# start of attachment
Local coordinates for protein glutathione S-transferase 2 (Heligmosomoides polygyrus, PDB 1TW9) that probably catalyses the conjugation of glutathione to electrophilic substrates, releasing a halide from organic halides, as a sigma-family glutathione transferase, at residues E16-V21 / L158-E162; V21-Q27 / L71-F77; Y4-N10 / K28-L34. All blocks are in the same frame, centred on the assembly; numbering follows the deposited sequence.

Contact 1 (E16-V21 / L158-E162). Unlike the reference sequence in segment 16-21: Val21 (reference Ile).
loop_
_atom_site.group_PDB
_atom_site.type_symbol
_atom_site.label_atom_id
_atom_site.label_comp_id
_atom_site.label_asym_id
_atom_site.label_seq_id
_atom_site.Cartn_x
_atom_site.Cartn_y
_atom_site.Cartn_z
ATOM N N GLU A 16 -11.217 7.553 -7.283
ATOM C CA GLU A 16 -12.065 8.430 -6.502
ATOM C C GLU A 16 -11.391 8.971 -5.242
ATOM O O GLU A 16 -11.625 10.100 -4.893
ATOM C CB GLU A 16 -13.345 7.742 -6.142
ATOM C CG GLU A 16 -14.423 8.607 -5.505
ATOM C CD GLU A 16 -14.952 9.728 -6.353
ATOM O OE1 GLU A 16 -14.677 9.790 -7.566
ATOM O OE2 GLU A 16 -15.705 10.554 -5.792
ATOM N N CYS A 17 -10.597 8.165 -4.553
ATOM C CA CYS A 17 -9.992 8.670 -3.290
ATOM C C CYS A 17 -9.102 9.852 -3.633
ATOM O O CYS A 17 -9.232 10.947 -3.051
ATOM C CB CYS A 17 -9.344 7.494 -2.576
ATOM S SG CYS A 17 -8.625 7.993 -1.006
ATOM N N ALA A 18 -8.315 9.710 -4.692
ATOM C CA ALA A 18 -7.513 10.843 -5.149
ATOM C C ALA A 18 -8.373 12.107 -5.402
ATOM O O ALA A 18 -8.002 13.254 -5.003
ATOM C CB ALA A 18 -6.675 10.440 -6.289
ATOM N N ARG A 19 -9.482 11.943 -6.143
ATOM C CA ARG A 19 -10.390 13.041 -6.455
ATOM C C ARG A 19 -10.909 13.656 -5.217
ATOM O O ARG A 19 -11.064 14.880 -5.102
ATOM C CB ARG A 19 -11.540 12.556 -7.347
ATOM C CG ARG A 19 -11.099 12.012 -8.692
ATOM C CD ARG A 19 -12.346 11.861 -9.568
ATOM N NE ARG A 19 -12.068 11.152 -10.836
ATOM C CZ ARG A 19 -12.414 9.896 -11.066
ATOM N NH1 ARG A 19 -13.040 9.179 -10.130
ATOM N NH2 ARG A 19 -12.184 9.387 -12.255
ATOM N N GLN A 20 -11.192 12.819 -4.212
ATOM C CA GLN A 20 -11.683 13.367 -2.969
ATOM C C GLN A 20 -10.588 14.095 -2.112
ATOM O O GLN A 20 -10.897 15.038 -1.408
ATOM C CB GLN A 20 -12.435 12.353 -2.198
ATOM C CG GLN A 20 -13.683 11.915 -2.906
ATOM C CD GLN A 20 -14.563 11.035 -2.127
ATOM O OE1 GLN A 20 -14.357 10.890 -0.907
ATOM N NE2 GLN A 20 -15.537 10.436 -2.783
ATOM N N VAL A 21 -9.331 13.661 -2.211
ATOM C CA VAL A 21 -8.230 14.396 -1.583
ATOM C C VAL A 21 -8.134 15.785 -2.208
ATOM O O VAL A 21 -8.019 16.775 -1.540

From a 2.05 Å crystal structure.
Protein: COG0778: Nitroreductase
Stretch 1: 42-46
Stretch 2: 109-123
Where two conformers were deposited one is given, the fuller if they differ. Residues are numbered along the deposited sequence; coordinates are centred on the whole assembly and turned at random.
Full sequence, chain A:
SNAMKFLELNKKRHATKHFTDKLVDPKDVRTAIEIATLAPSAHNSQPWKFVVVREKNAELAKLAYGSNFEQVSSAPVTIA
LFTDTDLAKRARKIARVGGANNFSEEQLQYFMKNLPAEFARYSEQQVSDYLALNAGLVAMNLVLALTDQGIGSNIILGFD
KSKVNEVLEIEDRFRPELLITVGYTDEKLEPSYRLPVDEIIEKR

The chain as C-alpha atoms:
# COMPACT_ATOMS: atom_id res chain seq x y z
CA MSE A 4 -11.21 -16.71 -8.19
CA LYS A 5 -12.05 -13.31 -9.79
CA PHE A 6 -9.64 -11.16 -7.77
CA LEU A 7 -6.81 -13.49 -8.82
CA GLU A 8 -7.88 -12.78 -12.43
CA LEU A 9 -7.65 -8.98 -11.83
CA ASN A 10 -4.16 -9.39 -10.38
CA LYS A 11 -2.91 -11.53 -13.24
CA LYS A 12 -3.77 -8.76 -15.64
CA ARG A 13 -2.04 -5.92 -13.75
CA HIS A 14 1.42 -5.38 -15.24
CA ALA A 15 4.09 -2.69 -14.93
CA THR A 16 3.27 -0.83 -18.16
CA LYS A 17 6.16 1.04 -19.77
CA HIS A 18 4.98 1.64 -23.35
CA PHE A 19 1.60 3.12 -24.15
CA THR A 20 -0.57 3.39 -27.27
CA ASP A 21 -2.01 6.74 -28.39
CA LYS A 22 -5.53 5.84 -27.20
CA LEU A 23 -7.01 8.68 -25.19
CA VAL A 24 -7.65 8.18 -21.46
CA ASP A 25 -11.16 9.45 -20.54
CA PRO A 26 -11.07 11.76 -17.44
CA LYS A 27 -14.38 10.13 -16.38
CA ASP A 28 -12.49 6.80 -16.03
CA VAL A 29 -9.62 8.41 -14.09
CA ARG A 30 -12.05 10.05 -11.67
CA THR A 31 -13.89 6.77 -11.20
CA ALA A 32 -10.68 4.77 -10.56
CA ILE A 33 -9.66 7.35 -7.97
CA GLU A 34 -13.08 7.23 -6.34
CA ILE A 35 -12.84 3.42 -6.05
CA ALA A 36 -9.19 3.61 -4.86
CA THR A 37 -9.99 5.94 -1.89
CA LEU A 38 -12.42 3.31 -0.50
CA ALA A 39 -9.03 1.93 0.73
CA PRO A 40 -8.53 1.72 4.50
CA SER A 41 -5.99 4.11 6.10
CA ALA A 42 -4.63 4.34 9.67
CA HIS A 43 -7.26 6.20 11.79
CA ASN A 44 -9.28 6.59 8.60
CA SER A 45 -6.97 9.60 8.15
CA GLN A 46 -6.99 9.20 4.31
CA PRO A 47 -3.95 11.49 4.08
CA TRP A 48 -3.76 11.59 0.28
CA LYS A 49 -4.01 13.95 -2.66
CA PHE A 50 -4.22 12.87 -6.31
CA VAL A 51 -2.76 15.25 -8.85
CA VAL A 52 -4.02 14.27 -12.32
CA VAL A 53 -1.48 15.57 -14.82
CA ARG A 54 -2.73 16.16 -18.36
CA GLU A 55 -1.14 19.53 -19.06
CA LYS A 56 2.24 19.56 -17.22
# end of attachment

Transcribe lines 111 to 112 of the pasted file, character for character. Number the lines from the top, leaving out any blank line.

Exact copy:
CA PRO A 47 -3.95 11.49 4.08
CA TRP A 48 -3.76 11.59 0.28